Surface science
Surface science is the study of physical
Physics is a natural science that involves the study of matter and its motion through spacetime, along with related concepts such as energy and force. More broadly, it is the general analysis of nature, conducted in order to understand how the universe behaves.Physics is one of the oldest academic...

 and chemical
Chemistry is the science of matter, especially its chemical reactions, but also its composition, structure and properties. Chemistry is concerned with atoms and their interactions with other atoms, and particularly with the properties of chemical bonds....

 phenomena that occur at the interface
Interface (chemistry)
An interface is a surface forming a common boundary among two different phases, such as an insoluble solid and a liquid, two immiscible liquids or a liquid and an insoluble gas. The importance of the interface depends on which type of system is being treated: the bigger the quotient area/volume,...

 of two phases
Phase (matter)
In the physical sciences, a phase is a region of space , throughout which all physical properties of a material are essentially uniform. Examples of physical properties include density, index of refraction, and chemical composition...

, including solid
Solid is one of the three classical states of matter . It is characterized by structural rigidity and resistance to changes of shape or volume. Unlike a liquid, a solid object does not flow to take on the shape of its container, nor does it expand to fill the entire volume available to it like a...

Liquid is one of the three classical states of matter . Like a gas, a liquid is able to flow and take the shape of a container. Some liquids resist compression, while others can be compressed. Unlike a gas, a liquid does not disperse to fill every space of a container, and maintains a fairly...

 interfaces, solid–gas
Gas is one of the three classical states of matter . Near absolute zero, a substance exists as a solid. As heat is added to this substance it melts into a liquid at its melting point , boils into a gas at its boiling point, and if heated high enough would enter a plasma state in which the electrons...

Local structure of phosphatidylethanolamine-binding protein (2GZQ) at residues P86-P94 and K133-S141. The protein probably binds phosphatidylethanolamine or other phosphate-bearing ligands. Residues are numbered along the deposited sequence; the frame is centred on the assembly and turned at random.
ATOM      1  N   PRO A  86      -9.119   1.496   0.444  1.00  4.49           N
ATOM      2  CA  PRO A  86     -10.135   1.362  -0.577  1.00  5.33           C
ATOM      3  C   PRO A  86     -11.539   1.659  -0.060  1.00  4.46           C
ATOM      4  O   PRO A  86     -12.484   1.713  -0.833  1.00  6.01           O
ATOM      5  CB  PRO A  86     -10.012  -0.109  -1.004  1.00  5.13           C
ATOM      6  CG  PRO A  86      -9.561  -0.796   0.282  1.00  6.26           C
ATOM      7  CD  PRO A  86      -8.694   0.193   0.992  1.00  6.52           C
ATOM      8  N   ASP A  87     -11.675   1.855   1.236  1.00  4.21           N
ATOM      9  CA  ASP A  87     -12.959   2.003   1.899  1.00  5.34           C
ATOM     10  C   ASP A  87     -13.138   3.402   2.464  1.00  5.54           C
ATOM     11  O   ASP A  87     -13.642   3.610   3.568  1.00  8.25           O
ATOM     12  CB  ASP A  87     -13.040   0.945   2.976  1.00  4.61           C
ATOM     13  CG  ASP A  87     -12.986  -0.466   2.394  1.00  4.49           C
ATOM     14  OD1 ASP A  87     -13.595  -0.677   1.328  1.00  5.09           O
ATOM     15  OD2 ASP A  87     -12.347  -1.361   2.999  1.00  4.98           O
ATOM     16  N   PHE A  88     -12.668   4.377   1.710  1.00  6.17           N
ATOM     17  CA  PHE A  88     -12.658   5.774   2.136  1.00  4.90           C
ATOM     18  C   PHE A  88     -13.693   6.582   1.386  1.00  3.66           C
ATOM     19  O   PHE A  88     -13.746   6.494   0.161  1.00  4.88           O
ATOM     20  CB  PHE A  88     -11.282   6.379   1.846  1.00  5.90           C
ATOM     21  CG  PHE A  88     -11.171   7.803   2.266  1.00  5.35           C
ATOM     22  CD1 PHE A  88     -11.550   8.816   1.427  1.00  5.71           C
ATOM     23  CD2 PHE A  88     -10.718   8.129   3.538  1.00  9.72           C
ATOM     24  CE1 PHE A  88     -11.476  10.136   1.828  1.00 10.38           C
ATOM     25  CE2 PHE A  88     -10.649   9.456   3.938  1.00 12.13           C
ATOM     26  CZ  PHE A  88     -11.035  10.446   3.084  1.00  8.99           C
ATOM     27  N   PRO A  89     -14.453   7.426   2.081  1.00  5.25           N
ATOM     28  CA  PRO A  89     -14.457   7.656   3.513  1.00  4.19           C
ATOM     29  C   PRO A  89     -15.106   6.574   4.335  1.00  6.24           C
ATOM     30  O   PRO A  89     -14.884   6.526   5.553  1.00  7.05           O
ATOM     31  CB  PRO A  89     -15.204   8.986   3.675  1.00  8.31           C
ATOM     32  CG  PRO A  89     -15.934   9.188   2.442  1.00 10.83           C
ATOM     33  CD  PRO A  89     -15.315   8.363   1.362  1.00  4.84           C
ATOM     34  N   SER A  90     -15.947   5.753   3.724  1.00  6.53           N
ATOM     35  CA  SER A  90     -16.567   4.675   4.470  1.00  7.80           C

interfaces, solid–vacuum
In everyday usage, vacuum is a volume of space that is essentially empty of matter, such that its gaseous pressure is much less than atmospheric pressure. The word comes from the Latin term for "empty". A perfect vacuum would be one with no particles in it at all, which is impossible to achieve in...

 interfaces, and liquid-gas interfaces. It includes the fields of surface chemistry and surface physics. Some related practical applications are classed as surface engineering
Surface engineering
Surface engineering is the sub-discipline of materials science which deals with the surface of solid matter. It has applications to chemistry, mechanical engineering, and electrical engineering ....

. The science encompasses concepts such as heterogeneous catalysis
Heterogeneous catalysis
In chemistry, heterogeneous catalysis refers to the form of catalysis where the phase of the catalyst differs from that of the reactants. Phase here refers not only to solid, liquid, vs gas, but also immiscible liquids, e.g. oil and water. The great majority of practical heterogeneous catalysts...

, semiconductor device fabrication, fuel cell
Fuel cell
A fuel cell is a device that converts the chemical energy from a fuel into electricity through a chemical reaction with oxygen or another oxidizing agent. Hydrogen is the most common fuel, but hydrocarbons such as natural gas and alcohols like methanol are sometimes used...

s, self-assembled monolayer
Self-assembled monolayer
A self assembled monolayer is an organized layer of amphiphilic molecules in which one end of the molecule, the “head group” shows a specific, reversible affinity for a substrate...

s, and adhesive
An adhesive, or glue, is a mixture in a liquid or semi-liquid state that adheres or bonds items together. Adhesives may come from either natural or synthetic sources. The types of materials that can be bonded are vast but they are especially useful for bonding thin materials...

s. Surface science is closely related to interface and colloid science
Interface and colloid science